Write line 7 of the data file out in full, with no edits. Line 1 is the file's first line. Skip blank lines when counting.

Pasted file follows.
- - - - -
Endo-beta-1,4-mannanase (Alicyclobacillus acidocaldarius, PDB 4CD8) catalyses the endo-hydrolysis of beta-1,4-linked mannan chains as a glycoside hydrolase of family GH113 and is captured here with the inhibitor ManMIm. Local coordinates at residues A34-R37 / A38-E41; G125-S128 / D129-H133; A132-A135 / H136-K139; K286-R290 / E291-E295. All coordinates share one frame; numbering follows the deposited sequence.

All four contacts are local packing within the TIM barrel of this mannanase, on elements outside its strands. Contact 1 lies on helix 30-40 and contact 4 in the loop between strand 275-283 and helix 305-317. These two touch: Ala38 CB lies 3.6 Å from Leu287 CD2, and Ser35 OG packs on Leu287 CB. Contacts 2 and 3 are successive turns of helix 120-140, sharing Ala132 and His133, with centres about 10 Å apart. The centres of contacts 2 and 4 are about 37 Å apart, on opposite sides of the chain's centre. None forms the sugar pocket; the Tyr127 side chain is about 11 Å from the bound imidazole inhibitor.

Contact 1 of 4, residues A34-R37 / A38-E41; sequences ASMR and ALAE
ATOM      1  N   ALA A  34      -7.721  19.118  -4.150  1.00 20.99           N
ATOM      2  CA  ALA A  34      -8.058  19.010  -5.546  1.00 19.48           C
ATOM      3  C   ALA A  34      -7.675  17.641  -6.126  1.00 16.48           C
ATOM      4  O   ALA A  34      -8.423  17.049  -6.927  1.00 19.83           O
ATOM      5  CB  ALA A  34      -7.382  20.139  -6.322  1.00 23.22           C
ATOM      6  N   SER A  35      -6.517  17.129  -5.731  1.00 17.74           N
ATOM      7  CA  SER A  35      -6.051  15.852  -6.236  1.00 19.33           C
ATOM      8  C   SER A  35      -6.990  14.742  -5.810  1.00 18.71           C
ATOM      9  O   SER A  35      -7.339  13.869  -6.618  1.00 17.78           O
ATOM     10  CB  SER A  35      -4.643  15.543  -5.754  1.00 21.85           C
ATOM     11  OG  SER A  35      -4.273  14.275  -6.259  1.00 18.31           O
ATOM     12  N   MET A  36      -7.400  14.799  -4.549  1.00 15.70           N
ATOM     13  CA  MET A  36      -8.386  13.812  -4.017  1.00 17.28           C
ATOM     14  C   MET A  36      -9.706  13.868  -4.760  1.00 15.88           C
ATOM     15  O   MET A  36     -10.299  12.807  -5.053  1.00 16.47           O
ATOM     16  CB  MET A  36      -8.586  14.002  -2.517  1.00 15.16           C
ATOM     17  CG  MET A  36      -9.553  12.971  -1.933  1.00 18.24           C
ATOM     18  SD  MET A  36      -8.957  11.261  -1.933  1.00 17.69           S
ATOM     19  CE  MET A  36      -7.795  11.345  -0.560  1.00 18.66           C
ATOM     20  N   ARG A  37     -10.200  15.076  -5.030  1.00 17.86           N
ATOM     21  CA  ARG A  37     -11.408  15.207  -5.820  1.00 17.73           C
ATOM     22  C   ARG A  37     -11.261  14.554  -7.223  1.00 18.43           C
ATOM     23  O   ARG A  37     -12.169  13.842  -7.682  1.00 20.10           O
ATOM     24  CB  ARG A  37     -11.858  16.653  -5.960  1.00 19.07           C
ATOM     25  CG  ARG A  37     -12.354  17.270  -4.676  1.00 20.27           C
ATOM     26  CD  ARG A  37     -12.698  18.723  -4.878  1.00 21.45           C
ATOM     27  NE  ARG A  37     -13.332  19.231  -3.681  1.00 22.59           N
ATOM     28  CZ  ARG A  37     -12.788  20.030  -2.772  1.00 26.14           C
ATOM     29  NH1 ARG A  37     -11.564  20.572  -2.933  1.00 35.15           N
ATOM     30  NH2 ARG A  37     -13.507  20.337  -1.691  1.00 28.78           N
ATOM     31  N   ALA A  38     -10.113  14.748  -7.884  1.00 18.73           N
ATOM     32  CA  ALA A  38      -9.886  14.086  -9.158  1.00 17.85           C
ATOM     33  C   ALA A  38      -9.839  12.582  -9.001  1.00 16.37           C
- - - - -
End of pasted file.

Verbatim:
ATOM      4  O   ALA A  34      -8.423  17.049  -6.927  1.00 19.83           O